Many diseases can cause dizziness, especially diseases that involve poor circulation and low blood pressure. The first step of a diagnosis is a complete medical checkup.
Audiometry is a thorough test of various hearing abilities. A device that measures eye movements in various situations, an electronystagmograph, provides clues about the nature of the problem. In platform posturography, you stand on a movable platform and your responses to movement are recorded.
Many cases of vertigo, even severe vertigo, such as in labyrinthitis, clear up on their own, but it usually takes time. Depending on the cause of the vertigo, a doctor may recommend any number of treatments, ranging from antibiotics and other medications to surgery. The doctor may also suggest some exercises that help to build tolerance to vertigo, making episodes less intense and shorter.
For benign paroxysmal positional vertigo, there is an effective treatment called the particle repositioning maneuver. Your doctor may perform this series of head movements on you during an acute attack, then teach you how to do the movements yourself should the attack recur. There are several commercially available aids to help you do this maneuver correctly.
If vertigo is due to motion sickness or a certain type of movement, it can be prevented by avoiding the trigger or by using a technique called visual fixation, where you can help prevent vertigo by fixing the eyes on a specific point on the horizon.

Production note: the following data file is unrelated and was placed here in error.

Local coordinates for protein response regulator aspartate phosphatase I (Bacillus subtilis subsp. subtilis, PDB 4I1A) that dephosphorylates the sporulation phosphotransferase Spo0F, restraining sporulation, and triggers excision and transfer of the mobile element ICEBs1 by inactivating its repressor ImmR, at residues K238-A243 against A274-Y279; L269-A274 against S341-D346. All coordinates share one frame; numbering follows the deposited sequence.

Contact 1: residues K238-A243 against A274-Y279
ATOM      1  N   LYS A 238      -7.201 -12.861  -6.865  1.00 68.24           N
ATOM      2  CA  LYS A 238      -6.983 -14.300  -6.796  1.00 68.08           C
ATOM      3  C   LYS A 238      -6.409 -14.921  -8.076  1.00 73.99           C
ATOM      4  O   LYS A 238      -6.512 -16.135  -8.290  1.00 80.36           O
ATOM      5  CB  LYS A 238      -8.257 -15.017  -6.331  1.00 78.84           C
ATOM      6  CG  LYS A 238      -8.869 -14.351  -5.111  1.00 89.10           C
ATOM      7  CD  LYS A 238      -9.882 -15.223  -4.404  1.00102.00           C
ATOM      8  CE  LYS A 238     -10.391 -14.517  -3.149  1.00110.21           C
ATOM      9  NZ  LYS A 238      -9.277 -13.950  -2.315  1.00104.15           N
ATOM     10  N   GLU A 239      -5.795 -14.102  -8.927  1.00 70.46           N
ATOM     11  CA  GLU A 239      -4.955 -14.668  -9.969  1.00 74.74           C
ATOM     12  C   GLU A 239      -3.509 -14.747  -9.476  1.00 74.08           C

Rehabilitation programs can also help people with vestibular damage to recover their balance and coordination and overcome vision problems.
*All medications have both common (generic) and brand names. The brand name is what a specific manufacturer calls the product (e.g., Tylenol®). The common name is the medical name for the medication (e.g., acetaminophen). A medication may have many brand names, but only one common name. This article lists medications by their common names. For information on a given medication, check our Drug Information database. For more information on brand names, speak with your doctor or pharmacist.
This condition and disease information is written and reviewed by the MedBroadcast Clinical Team.